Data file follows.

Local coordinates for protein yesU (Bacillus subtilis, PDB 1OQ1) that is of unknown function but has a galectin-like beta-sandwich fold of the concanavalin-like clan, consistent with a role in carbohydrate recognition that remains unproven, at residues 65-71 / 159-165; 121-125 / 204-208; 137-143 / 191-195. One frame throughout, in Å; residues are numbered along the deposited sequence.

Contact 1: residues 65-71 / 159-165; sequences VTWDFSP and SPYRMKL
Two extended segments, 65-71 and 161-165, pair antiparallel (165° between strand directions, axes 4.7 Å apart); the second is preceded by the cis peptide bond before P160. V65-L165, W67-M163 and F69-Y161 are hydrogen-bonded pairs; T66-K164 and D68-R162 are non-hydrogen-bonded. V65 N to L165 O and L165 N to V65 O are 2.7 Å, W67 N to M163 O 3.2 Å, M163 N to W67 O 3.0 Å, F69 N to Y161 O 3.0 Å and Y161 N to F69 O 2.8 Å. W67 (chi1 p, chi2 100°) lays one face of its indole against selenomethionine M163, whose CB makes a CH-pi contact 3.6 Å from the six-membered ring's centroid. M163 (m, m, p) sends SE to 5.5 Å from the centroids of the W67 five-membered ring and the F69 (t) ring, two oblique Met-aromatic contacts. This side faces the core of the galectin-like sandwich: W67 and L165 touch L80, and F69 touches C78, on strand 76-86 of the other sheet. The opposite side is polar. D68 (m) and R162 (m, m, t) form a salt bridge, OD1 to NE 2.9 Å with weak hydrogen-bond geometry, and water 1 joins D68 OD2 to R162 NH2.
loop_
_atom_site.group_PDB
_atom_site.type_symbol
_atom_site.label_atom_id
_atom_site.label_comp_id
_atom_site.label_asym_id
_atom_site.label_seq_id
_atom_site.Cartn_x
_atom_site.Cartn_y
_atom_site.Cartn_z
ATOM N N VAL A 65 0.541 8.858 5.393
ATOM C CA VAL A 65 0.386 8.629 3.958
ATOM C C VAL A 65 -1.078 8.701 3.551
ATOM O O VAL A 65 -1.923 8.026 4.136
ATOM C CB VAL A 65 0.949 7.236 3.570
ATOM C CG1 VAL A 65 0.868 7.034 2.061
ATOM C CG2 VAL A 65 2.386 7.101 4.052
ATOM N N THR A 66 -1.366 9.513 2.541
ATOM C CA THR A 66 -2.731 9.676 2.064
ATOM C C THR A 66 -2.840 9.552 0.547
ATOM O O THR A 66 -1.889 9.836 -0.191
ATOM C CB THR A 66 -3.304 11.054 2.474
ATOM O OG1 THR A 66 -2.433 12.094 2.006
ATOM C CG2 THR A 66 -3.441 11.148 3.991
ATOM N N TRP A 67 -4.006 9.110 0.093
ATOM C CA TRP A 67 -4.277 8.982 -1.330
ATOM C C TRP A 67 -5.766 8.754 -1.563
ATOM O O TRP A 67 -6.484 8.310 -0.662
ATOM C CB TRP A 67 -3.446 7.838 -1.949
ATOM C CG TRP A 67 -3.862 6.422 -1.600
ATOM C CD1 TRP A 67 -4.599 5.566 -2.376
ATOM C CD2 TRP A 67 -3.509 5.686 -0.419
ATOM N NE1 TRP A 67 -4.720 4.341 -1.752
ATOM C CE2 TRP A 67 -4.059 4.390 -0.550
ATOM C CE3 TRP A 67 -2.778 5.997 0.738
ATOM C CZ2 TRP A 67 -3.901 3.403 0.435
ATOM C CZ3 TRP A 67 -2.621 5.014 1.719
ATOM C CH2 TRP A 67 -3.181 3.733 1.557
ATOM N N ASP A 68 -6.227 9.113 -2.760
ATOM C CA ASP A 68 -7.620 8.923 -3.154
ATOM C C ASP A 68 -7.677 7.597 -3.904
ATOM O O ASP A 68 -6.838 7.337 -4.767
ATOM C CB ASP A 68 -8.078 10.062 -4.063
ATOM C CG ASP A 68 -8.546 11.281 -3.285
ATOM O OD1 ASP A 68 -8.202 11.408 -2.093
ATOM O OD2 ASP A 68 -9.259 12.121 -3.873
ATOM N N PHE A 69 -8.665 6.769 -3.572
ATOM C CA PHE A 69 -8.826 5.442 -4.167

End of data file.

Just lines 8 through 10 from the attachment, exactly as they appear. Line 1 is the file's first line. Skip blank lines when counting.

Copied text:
_atom_site.label_comp_id
_atom_site.label_asym_id
_atom_site.label_seq_id